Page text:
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Sydney highrise implements innovative blackwater reuse system
The U.S. is currently experiencing its worst drought in 56 years. Many cities and regions are enduring unprecedented water restrictions and unfortunately, it looks like there is no end in sight.
Charles Fishman, investigative journalist and author of The Big Thirst: The Secret Life and Turbulent Future of Water, recently penned an op-ed in The New York Times entitled, “Don’t Waste the Drought.” As you can glean from the title, the purpose of the article was to provoke a re-imagination of the way we approach water in the U.S. If we use this year’s drought as an opportunity to think outside the box about planning and conservation practices, we ought to be better prepared when the next drought comes knocking at the door.
Not surprisingly, wastewater recycling is one of the central tenets of Fishman’s campaign. Whereas 10 years ago wastewater recycling was only feasible in a large, centralized or municipal scenario, the circumstances are different today. Technological advancements make wastewater reuse viable at a much smaller scale—even on an individual building scale.
In light of Fishman’s crusade, let’s not waste this opportunity to take a closer look at decentralized wastewater recycling as a comprehensive water conservation practice. Moreover, let’s look at what our water-strapped friends in Australia are doing to tackle drought head on.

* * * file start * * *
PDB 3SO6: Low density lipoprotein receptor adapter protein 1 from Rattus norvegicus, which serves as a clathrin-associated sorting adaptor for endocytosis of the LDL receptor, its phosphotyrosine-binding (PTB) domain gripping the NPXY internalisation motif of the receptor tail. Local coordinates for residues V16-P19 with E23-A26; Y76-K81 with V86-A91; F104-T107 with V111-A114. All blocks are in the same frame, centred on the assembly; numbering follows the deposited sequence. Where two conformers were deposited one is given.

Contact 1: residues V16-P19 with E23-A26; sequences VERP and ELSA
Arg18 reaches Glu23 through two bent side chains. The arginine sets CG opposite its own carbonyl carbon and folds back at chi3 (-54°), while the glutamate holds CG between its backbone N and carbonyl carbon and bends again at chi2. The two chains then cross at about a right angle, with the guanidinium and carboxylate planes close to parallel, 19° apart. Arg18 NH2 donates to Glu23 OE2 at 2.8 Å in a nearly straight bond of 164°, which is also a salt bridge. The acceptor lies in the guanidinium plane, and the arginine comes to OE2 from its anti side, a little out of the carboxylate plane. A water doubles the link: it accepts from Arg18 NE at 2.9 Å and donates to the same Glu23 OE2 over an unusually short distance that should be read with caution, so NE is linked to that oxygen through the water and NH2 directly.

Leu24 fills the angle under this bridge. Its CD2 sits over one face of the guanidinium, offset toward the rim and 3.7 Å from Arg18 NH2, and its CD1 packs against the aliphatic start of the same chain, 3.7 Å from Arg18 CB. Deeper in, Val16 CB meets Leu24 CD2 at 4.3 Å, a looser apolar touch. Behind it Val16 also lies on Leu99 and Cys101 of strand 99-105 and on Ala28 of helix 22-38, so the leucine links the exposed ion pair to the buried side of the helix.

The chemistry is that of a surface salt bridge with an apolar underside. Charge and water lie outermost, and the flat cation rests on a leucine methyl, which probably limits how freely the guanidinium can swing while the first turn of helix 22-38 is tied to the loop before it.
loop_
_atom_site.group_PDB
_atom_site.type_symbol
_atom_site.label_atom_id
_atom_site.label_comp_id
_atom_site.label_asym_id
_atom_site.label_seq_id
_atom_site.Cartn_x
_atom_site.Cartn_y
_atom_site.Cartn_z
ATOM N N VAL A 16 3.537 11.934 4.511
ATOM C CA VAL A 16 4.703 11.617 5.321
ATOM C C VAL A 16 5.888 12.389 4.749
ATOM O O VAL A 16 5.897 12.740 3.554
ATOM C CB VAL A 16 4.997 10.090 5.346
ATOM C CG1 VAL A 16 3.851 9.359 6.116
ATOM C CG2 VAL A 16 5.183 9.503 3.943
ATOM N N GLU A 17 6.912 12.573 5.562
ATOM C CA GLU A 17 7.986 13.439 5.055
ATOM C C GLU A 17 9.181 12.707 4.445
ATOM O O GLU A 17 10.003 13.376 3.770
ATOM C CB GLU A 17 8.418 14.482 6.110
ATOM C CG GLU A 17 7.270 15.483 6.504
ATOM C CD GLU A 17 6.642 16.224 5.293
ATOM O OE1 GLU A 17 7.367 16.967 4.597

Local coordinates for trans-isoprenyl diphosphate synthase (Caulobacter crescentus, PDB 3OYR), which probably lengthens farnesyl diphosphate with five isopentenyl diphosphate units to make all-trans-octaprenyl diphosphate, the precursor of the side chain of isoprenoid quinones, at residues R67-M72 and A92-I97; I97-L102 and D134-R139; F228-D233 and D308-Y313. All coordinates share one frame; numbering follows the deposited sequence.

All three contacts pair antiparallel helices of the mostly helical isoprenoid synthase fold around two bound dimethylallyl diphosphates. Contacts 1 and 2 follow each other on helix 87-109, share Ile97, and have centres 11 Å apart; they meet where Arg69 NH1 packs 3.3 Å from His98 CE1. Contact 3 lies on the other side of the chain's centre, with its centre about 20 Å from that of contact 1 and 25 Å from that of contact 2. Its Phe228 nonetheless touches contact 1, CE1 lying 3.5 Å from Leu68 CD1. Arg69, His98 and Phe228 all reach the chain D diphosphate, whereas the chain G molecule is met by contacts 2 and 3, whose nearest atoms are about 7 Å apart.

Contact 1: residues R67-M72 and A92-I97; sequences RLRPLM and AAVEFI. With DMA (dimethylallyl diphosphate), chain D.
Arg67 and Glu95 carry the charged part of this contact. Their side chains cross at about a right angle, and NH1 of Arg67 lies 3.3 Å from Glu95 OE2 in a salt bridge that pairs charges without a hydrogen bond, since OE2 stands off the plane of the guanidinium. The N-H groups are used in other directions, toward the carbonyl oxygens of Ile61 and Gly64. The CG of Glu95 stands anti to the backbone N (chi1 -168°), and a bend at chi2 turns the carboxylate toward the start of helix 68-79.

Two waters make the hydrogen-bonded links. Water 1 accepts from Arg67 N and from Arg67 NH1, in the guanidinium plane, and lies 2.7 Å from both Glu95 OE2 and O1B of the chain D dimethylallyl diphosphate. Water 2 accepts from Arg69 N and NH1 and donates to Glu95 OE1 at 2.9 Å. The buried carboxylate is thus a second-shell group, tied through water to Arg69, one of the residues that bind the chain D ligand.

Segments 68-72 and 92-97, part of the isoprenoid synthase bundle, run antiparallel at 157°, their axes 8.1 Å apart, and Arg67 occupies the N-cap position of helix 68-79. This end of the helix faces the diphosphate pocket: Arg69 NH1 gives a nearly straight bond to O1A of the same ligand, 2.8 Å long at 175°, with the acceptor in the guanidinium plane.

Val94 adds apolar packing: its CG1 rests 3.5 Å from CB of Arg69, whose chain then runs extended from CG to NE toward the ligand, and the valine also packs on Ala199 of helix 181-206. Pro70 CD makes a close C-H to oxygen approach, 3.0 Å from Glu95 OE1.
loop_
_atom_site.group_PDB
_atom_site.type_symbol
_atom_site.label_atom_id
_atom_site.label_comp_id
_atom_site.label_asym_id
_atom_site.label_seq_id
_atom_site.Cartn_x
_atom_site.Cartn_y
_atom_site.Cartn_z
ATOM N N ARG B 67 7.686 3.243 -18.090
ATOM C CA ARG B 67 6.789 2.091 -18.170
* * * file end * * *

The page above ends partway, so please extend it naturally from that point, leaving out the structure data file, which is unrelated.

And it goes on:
Innovative Reuse Scheme
One Bligh Street, a new 29-story office tower overlooking Sydney Harbor, has won numerous awards for its innovative design, but below the captivating full-height atrium is an Aquacell blackwater recycling system that produces 90% of the water for the building. The system, located just off the parking garage in a maintenance room, treats approximately 26,000 gal of blackwater on site daily.
Not all of the wastewater reused at 1 Bligh Street comes from the building itself, however. Water balance calculations revealed that the building’s total waste stream would not meet thenon-potable demand for cooling tower makeup and toilet flushing, the desired reuse applications.
To avoid using municipal water to make up the difference, the development engaged in “sewer mining,” which involves tapping into a nearby city sewer main to extract raw sewage as an additional blackwater source. Sewer mining enabled the property to fulfill all of its non-potable needs with recycled water and achieve 90% conservation.